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16 of 16 people found the following review helpful
4.0 out of 5 stars A pleasure to read
There is much to admire here. Frans De Waal has a wonderful written style. He tackles difficult issues in a calm and reassuring way. In short this book is a pleasure to read.

He makes many profoundly wise points too. He is surely correct to point out that the overly abrasive style of some atheist writers can detract from their message. And that the...
Published 16 months ago by M. D. Holley

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1 of 1 people found the following review helpful
3.0 out of 5 stars A wider view, rather hazy
I'd been impressed by Frans De Waal's earlier books about apes as such. In this one he tries to fit this into a wider context. But I don't think he succeeds.
Published 5 months ago by GwydionM


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16 of 16 people found the following review helpful
4.0 out of 5 stars A pleasure to read, 2 May 2013
By 
M. D. Holley (Kent, UK) - See all my reviews
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There is much to admire here. Frans De Waal has a wonderful written style. He tackles difficult issues in a calm and reassuring way. In short this book is a pleasure to read.

He makes many profoundly wise points too. He is surely correct to point out that the overly abrasive style of some atheist writers can detract from their message. And that the temptation of dogmatism should be resisted on all sides.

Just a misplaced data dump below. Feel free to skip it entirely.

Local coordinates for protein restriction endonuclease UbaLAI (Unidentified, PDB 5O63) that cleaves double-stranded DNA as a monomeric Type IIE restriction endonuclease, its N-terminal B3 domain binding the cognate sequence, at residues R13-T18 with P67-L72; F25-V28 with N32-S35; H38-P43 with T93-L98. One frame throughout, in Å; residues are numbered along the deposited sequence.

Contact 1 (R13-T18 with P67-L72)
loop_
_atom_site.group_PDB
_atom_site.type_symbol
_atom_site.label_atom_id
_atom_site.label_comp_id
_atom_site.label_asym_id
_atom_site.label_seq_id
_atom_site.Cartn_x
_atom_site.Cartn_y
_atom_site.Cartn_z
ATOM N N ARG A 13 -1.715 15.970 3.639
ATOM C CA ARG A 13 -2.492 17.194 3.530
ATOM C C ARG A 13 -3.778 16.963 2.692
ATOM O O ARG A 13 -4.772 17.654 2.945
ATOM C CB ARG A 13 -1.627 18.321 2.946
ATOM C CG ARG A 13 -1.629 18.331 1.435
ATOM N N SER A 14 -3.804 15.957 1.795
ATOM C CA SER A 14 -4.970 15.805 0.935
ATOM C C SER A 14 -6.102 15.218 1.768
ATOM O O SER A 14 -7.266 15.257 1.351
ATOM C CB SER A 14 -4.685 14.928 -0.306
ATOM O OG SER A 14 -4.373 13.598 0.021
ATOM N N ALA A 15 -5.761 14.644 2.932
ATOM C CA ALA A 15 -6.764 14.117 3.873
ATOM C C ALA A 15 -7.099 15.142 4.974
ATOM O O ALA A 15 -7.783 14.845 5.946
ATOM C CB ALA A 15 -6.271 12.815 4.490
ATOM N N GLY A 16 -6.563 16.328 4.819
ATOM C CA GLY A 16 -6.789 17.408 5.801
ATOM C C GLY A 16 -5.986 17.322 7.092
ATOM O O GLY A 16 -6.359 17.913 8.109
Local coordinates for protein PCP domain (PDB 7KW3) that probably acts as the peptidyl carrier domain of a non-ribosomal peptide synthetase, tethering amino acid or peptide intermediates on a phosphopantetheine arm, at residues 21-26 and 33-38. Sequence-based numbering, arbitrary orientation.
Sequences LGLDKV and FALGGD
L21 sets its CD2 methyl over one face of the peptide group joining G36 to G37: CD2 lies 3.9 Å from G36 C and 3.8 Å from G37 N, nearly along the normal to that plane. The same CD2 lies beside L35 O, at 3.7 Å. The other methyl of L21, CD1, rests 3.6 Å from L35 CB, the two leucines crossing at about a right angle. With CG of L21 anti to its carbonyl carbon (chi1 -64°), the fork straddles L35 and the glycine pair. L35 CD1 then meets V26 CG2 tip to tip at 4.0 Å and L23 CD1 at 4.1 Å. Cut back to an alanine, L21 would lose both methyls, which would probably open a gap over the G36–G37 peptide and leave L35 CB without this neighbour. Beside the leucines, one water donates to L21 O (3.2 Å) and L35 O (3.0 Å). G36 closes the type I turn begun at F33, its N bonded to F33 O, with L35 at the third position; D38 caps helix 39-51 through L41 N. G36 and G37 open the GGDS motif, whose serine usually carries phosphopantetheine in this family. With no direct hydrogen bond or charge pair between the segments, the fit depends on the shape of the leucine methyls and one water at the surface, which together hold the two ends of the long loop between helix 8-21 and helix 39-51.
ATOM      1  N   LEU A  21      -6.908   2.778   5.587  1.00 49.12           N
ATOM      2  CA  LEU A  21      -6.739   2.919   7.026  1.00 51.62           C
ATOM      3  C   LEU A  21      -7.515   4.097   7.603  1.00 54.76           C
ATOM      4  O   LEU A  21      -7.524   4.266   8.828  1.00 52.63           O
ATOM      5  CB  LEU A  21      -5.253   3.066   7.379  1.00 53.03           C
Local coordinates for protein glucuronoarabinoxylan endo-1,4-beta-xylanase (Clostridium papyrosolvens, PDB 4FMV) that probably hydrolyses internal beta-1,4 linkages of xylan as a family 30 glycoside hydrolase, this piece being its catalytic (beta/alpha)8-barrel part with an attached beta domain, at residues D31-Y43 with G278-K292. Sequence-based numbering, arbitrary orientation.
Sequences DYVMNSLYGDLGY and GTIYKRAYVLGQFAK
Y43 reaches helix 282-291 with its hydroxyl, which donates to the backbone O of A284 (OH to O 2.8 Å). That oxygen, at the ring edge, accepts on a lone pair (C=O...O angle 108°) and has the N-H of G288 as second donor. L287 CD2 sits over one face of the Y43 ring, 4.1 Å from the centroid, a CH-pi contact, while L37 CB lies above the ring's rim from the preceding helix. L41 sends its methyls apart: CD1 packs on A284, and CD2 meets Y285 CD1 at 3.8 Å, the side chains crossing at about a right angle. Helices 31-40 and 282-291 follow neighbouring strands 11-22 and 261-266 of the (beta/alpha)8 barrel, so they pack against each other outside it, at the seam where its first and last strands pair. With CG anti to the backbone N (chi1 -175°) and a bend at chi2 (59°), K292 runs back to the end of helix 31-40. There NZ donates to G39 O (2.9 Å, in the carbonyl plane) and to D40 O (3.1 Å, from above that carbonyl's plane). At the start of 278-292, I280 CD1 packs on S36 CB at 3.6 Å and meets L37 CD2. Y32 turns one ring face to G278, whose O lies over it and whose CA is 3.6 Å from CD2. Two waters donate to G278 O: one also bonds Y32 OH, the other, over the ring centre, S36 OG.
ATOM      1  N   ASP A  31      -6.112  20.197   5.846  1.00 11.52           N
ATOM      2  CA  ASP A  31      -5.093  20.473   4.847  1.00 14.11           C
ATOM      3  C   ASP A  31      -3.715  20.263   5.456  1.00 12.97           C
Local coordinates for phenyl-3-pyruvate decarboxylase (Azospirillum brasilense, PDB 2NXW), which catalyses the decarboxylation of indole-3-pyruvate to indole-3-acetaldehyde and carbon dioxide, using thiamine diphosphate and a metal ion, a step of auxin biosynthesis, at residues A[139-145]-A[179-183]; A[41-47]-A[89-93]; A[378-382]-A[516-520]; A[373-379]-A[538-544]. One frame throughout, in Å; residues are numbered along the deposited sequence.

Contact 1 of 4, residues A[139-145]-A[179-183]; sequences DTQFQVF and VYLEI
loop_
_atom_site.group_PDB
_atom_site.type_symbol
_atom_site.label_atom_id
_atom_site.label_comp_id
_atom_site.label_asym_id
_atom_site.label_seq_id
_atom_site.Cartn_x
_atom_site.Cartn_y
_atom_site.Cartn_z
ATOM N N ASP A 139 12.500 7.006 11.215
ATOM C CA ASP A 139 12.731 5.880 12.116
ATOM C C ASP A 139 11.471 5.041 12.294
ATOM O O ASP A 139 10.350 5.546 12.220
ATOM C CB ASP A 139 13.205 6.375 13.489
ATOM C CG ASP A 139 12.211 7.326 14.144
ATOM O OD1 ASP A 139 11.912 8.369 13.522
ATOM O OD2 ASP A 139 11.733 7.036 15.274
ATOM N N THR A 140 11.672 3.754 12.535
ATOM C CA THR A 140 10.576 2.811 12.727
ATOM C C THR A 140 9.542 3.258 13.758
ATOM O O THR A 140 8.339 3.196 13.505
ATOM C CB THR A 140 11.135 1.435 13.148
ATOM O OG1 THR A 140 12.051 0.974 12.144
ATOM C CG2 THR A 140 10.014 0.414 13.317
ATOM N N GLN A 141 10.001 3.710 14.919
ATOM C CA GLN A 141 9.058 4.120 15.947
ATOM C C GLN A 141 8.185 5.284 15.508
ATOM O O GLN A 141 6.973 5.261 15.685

I was impressed with the way he accepts without debate or apology the fact that chimpanzees and bonobos are fully conscious, sentient beings just like humans - that there is a continuum between us. The examples he gives of morality, of self control and of restraint in these creatures are really eye opening.

Overall this book is highly recommended - certainly it is much superior to the other recent book about humanism - `the God Argument' by A C Grayling.

And yet, though I thoroughly enjoyed the journey, at the end I was slightly disappointed. Whilst the apes show great empathy, altruism, self restraint and so on, there are other aspects of their behaviour which we would deem immoral in the circumstances of our modern civilised world. These negative moral behaviours are present in humans too, and were adopted (along with the positive things) by the major religions and became fossilised therein. How should we best address the poor morals present in these religions, and the effect they have on society, while preserving the good parts? This is like the `elephant in the room' which De Waal steps around altogether. I wanted to hear De Waal's wisdom on this, but it never came. I would recommend Stephen Pinker's book `Better Angels of our Nature' to anyone interested in a constructive discussion of these issues.
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3 of 3 people found the following review helpful
4.0 out of 5 stars Very insightful, 24 Sep 2013